This issue of handling continuity and discontinuity—as they occur within the pages of Scripture as history progresses—is important to grasp and handle carefully. Two common mistakes are made here: 1) failing to recognized discontinuities—changes in God’s plan with time—where they occur; and 2) inserting discontinuities where they don’t occur.

Some interpreters don't pay enough attention to the discontinuities. An example would be Covenant Theology which doesn't pay enough attention to the Scriptural distinctions between the various covenants or to the peoples with whom they were made (e.g., Israel vs. the Church, David vs. the Levites).

Other interpreters pay too much attention to perceived discontinuities—which is where Mid-Acts dispensationalism goes astray. Concluding that portions of Scripture are not of importance to the Church. For example: the gospels are not of importance to the Church (but see Matthew 28:20), or that only the letters of Paul apply to Christians today.

This is one reason why Mid-Acts dispensationalism is also referred to as “ultradispensationalism”. Like dispensationalism, ultradispensationalism recognizes discontinuities in God’s plan through history. But ultradispensationalists create distinctions where they are not intended by God.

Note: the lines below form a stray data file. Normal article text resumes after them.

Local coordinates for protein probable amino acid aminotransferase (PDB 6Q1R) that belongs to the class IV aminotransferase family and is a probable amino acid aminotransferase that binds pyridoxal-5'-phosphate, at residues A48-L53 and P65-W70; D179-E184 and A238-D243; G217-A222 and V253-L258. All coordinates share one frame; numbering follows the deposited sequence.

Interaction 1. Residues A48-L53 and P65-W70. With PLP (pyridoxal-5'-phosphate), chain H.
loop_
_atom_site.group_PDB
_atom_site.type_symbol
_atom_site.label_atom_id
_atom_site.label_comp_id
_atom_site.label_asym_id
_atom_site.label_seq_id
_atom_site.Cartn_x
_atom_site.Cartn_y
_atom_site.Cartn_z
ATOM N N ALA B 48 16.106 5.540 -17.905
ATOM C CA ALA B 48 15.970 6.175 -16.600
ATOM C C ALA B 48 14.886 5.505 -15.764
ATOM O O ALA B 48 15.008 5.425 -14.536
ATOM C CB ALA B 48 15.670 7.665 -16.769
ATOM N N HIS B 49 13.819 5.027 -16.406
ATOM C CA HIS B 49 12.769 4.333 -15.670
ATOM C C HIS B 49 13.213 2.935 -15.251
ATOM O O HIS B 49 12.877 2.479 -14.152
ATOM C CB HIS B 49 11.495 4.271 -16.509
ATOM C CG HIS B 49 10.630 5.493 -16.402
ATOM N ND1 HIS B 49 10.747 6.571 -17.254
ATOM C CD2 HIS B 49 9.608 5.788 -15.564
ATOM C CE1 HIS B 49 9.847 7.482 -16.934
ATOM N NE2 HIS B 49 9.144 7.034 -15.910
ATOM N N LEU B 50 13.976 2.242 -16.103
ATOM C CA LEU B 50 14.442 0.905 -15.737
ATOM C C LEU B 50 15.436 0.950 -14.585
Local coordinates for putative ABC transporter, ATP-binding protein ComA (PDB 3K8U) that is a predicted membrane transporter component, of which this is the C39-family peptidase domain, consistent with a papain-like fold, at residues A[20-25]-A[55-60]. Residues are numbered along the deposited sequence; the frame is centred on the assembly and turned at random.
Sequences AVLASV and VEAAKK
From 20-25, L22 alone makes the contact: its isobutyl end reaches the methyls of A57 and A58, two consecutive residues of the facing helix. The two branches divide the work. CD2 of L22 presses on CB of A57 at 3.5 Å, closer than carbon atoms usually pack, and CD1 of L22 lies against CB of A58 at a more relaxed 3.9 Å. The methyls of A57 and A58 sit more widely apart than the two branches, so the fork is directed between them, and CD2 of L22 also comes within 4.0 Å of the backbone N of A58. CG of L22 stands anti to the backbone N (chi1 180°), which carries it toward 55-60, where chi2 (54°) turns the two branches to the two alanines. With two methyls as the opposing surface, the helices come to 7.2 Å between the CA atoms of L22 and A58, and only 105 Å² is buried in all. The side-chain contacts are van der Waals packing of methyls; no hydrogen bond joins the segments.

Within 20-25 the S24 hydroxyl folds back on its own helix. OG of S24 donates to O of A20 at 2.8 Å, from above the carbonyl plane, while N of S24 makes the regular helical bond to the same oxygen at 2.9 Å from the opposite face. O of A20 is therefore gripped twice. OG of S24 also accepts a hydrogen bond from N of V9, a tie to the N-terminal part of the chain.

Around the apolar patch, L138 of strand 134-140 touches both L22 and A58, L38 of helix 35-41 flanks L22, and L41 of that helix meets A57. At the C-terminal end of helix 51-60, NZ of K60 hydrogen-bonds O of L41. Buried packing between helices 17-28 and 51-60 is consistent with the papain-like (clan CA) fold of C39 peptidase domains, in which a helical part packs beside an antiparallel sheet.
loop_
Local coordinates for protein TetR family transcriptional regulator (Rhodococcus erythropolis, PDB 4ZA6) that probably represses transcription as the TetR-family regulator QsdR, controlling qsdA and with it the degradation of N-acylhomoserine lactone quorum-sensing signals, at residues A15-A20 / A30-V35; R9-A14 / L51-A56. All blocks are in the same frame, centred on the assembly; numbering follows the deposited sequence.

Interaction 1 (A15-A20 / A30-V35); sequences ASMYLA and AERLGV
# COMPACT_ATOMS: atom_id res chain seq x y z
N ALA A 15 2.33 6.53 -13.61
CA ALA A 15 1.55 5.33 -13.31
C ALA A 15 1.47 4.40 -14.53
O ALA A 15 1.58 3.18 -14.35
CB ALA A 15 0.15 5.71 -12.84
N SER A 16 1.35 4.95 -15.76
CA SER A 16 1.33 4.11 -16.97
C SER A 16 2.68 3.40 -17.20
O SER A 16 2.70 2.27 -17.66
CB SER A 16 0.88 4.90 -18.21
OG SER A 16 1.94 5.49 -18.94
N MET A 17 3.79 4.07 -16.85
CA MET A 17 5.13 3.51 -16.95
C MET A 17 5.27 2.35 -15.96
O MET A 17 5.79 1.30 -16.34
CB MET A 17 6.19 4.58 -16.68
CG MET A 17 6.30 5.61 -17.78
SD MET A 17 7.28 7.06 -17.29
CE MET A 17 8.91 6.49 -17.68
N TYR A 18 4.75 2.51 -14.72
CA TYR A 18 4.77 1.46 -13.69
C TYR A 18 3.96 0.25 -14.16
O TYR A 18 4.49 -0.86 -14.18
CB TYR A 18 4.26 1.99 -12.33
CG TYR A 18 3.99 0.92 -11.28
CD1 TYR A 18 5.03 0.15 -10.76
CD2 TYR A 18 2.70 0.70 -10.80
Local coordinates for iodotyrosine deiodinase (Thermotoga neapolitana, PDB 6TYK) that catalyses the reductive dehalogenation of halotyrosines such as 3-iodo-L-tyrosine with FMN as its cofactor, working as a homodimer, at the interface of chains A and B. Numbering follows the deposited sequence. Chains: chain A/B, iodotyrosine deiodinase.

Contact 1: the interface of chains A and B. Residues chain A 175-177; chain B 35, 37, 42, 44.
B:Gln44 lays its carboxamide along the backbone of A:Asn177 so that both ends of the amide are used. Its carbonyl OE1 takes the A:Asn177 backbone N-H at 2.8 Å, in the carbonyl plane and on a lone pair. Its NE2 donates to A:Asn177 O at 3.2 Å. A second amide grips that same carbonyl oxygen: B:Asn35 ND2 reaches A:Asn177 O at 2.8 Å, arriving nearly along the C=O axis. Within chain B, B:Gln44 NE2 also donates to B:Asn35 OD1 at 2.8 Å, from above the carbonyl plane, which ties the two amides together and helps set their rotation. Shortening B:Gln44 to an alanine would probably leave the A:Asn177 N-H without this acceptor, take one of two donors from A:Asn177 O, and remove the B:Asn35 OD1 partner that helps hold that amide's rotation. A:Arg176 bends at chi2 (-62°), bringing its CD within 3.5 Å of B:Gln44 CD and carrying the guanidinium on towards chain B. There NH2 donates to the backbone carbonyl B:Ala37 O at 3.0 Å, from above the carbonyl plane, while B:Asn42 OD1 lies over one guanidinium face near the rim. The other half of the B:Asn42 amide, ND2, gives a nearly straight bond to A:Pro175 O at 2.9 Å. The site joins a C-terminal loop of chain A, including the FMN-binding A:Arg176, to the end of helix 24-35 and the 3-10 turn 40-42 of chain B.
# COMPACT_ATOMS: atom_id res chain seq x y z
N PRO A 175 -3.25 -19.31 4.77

Perhaps the key aspect where Mid-Acts dispensationalism differs from traditional dispensationalism is over when the Church began in history and how the Church is defined. As Dr. Ryrie identifies in his chapter on Ultradispensationalism,

The primary . . . difference [with Dispensationalism] is . . . when the church, the body of Christ, began historically. Dispensationalists say the church began on Pentecost, while ultradispensationalists believe it began with Paul sometime later.1

Mid-Acts dispensationalism connects the beginning of the Church with what was known or taught about the doctrine of the Church by Peter or Paul. In their view, the Church begins when Peter or Paul first understands or teaches aspects of the doctrine of the Church,

What the ultradispensationalist fails to recognizes is that the distinguishableness of a dispensation is related to what God is doing, not necessarily to what He reveals at the time, and least of all to what man understands of His purposes.2

The key, in this case, is to understand the Scriptural definition of the Church—the body of Christ. When we do, we find that the body of Christ is made up of all who have been Spirit-baptized (1 Corinthians 12:13; Eph. 1:22-23 ; Col. 1:18 ).